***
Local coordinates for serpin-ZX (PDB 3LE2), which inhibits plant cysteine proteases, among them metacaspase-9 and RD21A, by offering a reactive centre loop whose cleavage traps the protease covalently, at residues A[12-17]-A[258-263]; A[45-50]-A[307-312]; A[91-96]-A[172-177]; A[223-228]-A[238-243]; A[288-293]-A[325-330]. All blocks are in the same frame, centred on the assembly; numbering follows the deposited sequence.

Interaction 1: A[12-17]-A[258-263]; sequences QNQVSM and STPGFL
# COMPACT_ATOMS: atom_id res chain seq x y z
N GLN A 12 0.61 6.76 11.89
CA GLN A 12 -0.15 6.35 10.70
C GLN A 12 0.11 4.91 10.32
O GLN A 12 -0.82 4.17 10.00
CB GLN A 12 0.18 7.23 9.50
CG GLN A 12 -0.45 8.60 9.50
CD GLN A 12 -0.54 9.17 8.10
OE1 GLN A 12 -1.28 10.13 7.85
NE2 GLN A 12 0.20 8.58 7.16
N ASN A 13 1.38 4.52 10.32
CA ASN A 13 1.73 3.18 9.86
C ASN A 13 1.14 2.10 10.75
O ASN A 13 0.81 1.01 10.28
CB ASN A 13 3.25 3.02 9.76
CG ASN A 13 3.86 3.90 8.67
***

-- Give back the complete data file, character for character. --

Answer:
Local coordinates for serpin-ZX (PDB 3LE2), which inhibits plant cysteine proteases, among them metacaspase-9 and RD21A, by offering a reactive centre loop whose cleavage traps the protease covalently, at residues A[12-17]-A[258-263]; A[45-50]-A[307-312]; A[91-96]-A[172-177]; A[223-228]-A[238-243]; A[288-293]-A[325-330]. All blocks are in the same frame, centred on the assembly; numbering follows the deposited sequence.

Interaction 1: A[12-17]-A[258-263]; sequences QNQVSM and STPGFL
# COMPACT_ATOMS: atom_id res chain seq x y z
N GLN A 12 0.61 6.76 11.89
CA GLN A 12 -0.15 6.35 10.70
C GLN A 12 0.11 4.91 10.32
O GLN A 12 -0.82 4.17 10.00
CB GLN A 12 0.18 7.23 9.50
CG GLN A 12 -0.45 8.60 9.50
CD GLN A 12 -0.54 9.17 8.10
OE1 GLN A 12 -1.28 10.13 7.85
NE2 GLN A 12 0.20 8.58 7.16
N ASN A 13 1.38 4.52 10.32
CA ASN A 13 1.73 3.18 9.86
C ASN A 13 1.14 2.10 10.75
O ASN A 13 0.81 1.01 10.28
CB ASN A 13 3.25 3.02 9.76
CG ASN A 13 3.86 3.90 8.67